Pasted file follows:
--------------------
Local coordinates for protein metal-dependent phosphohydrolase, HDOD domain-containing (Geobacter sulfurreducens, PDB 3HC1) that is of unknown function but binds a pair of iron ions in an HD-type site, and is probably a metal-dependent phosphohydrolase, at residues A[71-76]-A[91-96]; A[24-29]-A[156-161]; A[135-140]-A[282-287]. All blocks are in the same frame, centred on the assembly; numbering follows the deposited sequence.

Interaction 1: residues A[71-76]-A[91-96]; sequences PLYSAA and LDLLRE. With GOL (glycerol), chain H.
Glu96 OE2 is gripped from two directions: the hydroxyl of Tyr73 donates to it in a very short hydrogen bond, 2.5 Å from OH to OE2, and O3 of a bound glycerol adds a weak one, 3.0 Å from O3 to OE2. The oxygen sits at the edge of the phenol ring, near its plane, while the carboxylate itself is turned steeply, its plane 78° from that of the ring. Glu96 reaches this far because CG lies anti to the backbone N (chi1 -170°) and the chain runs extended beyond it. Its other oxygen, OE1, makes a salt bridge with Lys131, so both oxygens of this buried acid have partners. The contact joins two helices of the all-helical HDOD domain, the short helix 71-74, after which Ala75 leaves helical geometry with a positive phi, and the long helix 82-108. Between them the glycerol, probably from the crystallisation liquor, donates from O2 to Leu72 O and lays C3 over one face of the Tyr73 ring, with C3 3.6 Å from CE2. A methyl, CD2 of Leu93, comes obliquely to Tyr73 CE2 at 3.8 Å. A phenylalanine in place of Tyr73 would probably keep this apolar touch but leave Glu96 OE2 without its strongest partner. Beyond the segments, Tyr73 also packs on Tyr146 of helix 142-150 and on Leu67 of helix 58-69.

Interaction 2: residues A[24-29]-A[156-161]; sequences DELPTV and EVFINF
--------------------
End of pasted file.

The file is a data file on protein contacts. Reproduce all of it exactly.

Local coordinates for protein metal-dependent phosphohydrolase, HDOD domain-containing (Geobacter sulfurreducens, PDB 3HC1) that is of unknown function but binds a pair of iron ions in an HD-type site, and is probably a metal-dependent phosphohydrolase, at residues A[71-76]-A[91-96]; A[24-29]-A[156-161]; A[135-140]-A[282-287]. All blocks are in the same frame, centred on the assembly; numbering follows the deposited sequence.

Interaction 1: residues A[71-76]-A[91-96]; sequences PLYSAA and LDLLRE. With GOL (glycerol), chain H.
Glu96 OE2 is gripped from two directions: the hydroxyl of Tyr73 donates to it in a very short hydrogen bond, 2.5 Å from OH to OE2, and O3 of a bound glycerol adds a weak one, 3.0 Å from O3 to OE2. The oxygen sits at the edge of the phenol ring, near its plane, while the carboxylate itself is turned steeply, its plane 78° from that of the ring. Glu96 reaches this far because CG lies anti to the backbone N (chi1 -170°) and the chain runs extended beyond it. Its other oxygen, OE1, makes a salt bridge with Lys131, so both oxygens of this buried acid have partners. The contact joins two helices of the all-helical HDOD domain, the short helix 71-74, after which Ala75 leaves helical geometry with a positive phi, and the long helix 82-108. Between them the glycerol, probably from the crystallisation liquor, donates from O2 to Leu72 O and lays C3 over one face of the Tyr73 ring, with C3 3.6 Å from CE2. A methyl, CD2 of Leu93, comes obliquely to Tyr73 CE2 at 3.8 Å. A phenylalanine in place of Tyr73 would probably keep this apolar touch but leave Glu96 OE2 without its strongest partner. Beyond the segments, Tyr73 also packs on Tyr146 of helix 142-150 and on Leu67 of helix 58-69.

Interaction 2: residues A[24-29]-A[156-161]; sequences DELPTV and EVFINF